All over the world, indigenous communities tend to be marginalized both politically and economically. So awarding them formal legal rights to the forests they have historically controlled, often for hundreds of years, is probably a good idea from the standpoint of social justice and economic development.
But what about the environmental consequences? Will titling indigenous communities, who control enormous swaths of tropical forests, help stem deforestation and forest degradation—and all the attendant environmental problems, including biodiversity loss, climate change, and soil erosion? Unfortunately, there are good reasons to expect that titling could either make these problems better or worse.
On one hand, titling could dampen perverse incentives for indigenous communities and other agents to clear forests in order to establish use rights and to harvest timber quickly before property rights change. It could also deter encroachment by outsiders. And it could enable indigenous communities to participate in activities to reduce emissions from deforestation and forest degradation (REDD) and other formal conservation initiatives.
But on the other hand, titling entire communities instead of individual indigenous households could create common pool resource problems; leave indigenous communities vulnerable to being co-opted by powerful mining, gas, and logging companies; and improve access to credit used to harvest timber and convert forests to agriculture.
We have virtually no rigorous evidence to help us understand which outcome is more likely. Granted, several studies show that rates of deforestation inside indigenous communities are typically lower than outside. However, indigenous communities are usually located in remote, sparsely populated areas with relatively little deforestation pressure to begin with. As a result, simply comparing deforestation rates inside and outside indigenous communities does not tell us much about the likely effect of awarding title; for that, it is important to control for preexisting characteristics of community forests.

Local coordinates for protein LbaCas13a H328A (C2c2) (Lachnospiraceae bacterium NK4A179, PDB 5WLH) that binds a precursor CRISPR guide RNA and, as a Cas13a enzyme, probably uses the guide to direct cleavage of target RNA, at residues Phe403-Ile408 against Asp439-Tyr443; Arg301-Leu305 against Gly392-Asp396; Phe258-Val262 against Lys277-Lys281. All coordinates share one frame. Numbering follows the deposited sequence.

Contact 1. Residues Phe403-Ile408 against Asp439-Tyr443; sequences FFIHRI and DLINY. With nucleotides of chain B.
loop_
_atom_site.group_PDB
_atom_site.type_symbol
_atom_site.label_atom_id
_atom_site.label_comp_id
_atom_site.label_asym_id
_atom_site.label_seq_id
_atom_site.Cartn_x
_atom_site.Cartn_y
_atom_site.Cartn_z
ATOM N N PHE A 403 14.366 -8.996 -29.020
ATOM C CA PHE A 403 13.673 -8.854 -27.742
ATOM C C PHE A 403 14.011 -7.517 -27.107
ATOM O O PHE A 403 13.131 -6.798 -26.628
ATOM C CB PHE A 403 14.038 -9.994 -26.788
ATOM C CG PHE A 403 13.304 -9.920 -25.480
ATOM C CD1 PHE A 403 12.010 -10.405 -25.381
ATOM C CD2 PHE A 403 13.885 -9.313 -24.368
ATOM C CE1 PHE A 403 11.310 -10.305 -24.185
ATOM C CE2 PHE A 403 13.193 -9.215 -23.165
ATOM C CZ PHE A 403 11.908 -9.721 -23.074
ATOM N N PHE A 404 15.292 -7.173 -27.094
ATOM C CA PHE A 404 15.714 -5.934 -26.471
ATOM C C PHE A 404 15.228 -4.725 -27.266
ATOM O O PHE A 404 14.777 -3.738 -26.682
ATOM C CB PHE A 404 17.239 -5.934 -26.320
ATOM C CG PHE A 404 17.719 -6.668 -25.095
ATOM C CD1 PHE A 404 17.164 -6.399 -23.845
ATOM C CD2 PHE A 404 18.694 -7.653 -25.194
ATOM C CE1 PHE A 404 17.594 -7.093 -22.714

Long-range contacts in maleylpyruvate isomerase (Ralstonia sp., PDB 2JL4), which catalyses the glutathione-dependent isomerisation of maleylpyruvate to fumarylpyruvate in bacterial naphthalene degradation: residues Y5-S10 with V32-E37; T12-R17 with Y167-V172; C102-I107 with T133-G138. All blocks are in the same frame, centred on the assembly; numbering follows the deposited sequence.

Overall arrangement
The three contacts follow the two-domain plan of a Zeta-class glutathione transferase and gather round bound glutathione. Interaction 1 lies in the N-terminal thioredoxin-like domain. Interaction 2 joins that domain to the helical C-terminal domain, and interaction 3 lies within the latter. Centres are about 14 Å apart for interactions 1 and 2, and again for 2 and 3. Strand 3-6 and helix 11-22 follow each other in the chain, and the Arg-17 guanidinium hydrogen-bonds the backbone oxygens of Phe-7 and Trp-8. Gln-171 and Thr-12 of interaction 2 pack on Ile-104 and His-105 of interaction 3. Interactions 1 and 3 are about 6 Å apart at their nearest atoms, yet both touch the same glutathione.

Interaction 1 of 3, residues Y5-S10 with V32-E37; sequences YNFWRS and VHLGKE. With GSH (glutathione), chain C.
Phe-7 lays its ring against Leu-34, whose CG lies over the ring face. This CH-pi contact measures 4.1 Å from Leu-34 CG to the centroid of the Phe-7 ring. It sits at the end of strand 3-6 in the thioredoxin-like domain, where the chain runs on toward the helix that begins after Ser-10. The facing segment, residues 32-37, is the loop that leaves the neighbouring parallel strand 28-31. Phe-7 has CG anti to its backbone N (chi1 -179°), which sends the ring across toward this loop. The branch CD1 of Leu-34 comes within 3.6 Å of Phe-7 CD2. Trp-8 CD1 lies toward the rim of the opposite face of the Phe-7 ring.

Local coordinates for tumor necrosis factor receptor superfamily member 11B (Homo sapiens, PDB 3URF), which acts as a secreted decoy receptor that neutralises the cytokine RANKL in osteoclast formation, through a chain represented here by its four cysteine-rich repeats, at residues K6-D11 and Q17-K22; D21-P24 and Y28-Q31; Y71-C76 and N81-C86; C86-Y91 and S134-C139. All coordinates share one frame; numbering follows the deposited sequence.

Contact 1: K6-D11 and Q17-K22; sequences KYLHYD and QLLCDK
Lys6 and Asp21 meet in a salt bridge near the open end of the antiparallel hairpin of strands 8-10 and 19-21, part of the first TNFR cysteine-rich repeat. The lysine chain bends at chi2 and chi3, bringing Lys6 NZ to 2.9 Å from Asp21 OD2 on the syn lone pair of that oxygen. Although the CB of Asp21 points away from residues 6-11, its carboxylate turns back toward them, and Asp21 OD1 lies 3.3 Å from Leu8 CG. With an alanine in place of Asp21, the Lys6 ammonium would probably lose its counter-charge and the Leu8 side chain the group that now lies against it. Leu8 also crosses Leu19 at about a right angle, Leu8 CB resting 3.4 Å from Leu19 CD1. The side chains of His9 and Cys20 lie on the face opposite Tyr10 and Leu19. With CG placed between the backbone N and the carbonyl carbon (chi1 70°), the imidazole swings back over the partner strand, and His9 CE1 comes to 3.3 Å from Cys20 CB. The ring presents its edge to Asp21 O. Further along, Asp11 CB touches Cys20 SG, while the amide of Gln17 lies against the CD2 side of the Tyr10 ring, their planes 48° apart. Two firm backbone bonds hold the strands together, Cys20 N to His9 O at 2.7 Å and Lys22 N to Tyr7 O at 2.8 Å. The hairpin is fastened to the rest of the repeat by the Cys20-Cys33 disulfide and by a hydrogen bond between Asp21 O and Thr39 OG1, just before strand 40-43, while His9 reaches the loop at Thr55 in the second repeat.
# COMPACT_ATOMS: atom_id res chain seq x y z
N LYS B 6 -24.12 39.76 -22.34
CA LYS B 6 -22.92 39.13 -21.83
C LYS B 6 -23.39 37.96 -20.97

This is the gap in the evidence we sought to fill with a new study published in the Proceedings of the National Academy of Sciences: “Titling Indigenous Communities Protects Forests in the Peruvian Amazon.” My coauthors (Leonardo Corral, Eirivelthon Lima, and Greg Asner) and I use longitudinal data from 2000–2005 derived from satellite images along with fixed-effects regression models to study the effect on both forest clearing and disturbance of titling a sample of 51 indigenous communities in the Peruvian Amazon.
Our results indicate that, overall, titling in the Peruvian Amazon significantly stems forest cover change. Specifically, we find that titling reduces clearing by more than three-quarters and forest disturbance by roughly two-thirds in a two-year window spanning the year title is awarded and the year afterward. Data constraints prevented us from determining whether or not titling has longer-term effects.
We expect our results to be of interest to not only those concerned with indigenous community rights and forest conservation but also with climate change. Roughly 10 percent of global carbon emissions are from forest cover change. A recent study led by the Woods Hole Research Center found that fully one-fifth of the world’s forest carbon is controlled by indigenous communities. Therefore, in principle, titling indigenous communities could represent an important tool for curbing forest carbon emissions.
Looking ahead, our future research on this topic will focus on two questions. First, do our findings generalize to other countries? To answer that question, we already have begun conducting similar studies in Bolivia, Brazil, Colombia, and Ecuador. Second, how exactly does titling reduce forest cover change? To address this, we plan to conduct field research to complement our analysis of satellite data.